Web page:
A couple of years ago, I was preparing an audio slideshow with the wonderful tool Slideshare. I needed an audio editor for the audio track, and I wasn’t sure where to start. I had very little experience with audio editing, and a colleague directed me to an open-source tool, Audacity. Though it took me a while to get up to speed with it, once I did I saw the potential in Audacity, which is extremely capable and flexible (and is available for free for the Mac, Windows, and Linux).
Well, it turns out I only worked with a miniscule portion of Audacity’s capabilities.
How did I learn about what’s possible with Audacity? Certainly not from roaming around the application and playing with it. Sure, that’s possible, but it’s also ridiculously time-consuming.
Instead, I turned to “The Book of Audacity: Record, Edit, Mix, and Master with the Free Audio Editor,” author Carla Schroder’s comprehensive guide to anything and everything that’s possible with Audacity.
Audacity is an extremely adaptable tool. It’s particularly useful when you’re on a budget, and you’re looking to explore the possibilities of digital audio editing. You might be looking to produce a relatively simple audio track, like I was, or you might be seeking to do something a bit more complex. Either way, Audacity is likely to help you get the job done.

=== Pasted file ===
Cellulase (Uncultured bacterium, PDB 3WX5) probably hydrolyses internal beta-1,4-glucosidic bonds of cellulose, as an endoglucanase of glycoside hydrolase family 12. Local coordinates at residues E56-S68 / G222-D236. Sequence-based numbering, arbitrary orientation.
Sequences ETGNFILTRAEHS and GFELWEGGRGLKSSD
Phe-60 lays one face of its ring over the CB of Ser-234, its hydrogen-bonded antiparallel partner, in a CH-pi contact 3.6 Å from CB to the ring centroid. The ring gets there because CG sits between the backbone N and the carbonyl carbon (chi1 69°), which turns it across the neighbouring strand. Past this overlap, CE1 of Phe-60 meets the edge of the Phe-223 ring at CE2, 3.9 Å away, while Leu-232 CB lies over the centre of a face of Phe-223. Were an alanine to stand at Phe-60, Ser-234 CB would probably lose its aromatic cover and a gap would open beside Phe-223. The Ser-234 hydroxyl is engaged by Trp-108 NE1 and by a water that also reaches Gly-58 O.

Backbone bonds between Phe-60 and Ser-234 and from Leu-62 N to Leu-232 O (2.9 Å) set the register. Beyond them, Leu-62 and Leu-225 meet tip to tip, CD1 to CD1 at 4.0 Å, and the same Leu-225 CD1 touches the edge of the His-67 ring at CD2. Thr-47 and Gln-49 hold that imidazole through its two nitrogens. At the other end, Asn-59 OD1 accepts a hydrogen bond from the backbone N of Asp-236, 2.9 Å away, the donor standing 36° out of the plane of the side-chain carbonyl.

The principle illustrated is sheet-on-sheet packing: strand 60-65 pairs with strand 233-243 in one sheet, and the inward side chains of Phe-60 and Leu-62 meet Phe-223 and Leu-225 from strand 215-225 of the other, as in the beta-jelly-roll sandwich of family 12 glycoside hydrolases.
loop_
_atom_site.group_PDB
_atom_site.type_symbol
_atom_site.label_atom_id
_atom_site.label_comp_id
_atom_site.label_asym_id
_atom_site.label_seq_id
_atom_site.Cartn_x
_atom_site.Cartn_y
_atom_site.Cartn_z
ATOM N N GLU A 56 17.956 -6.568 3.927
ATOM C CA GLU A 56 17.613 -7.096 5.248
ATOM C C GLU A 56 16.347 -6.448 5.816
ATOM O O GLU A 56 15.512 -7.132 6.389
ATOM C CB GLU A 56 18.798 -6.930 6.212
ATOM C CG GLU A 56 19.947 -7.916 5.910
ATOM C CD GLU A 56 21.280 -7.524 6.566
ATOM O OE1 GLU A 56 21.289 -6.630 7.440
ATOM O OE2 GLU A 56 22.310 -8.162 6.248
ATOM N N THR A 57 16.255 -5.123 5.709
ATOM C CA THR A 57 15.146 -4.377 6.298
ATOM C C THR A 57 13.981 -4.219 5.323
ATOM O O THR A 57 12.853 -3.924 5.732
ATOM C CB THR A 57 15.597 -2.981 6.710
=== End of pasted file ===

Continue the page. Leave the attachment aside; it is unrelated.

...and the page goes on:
In “The Book of Audacity” (No Starch Press; $34.95), Schroder provides easy-to-follow instructions for the variety of tasks you can tackle with Audacity. That includes the obvious ones, like making a recording for a podcast or inclusion as a voice-over in a movie or slideshow, but it also includes others you might not have considered (or known you could accomplish with a free tool). These include editing and mastering multitrack recordings, digitizing your album collection (and removing pops and hisses), and developing custom ringtones or special effects.
I particularly appreciated the chapter with this title: “Building a Good Digital Sound Studio on the Cheap.” I’ve been getting into producing more and more multimedia, and as anyone who’s done this knows, top-notch sound quality is essential. Even minor glitches in an audio soundtrack can ruin your narration for a presentation or movie. With Audacity, you’re able to clean up your “ums” and other stumbles, and Schroder’s book helps you do that.
Beyond all of this, “The Book of Audacity” serves as a useful and thorough primer for anyone who’s exploring audio recording and editing. It covers a slew of concepts, from audio DVDs to podcasting to multitrack recording, and it does so with style. It’s a handy and helpful book for fans of Audacity (or newcomers to the software), but it’s also a terrific reference for audiophiles.
(In the interest of full disclosure: My book about iPhone photography, “Create Great iPhone Photos,” is also published by No Starch Press.)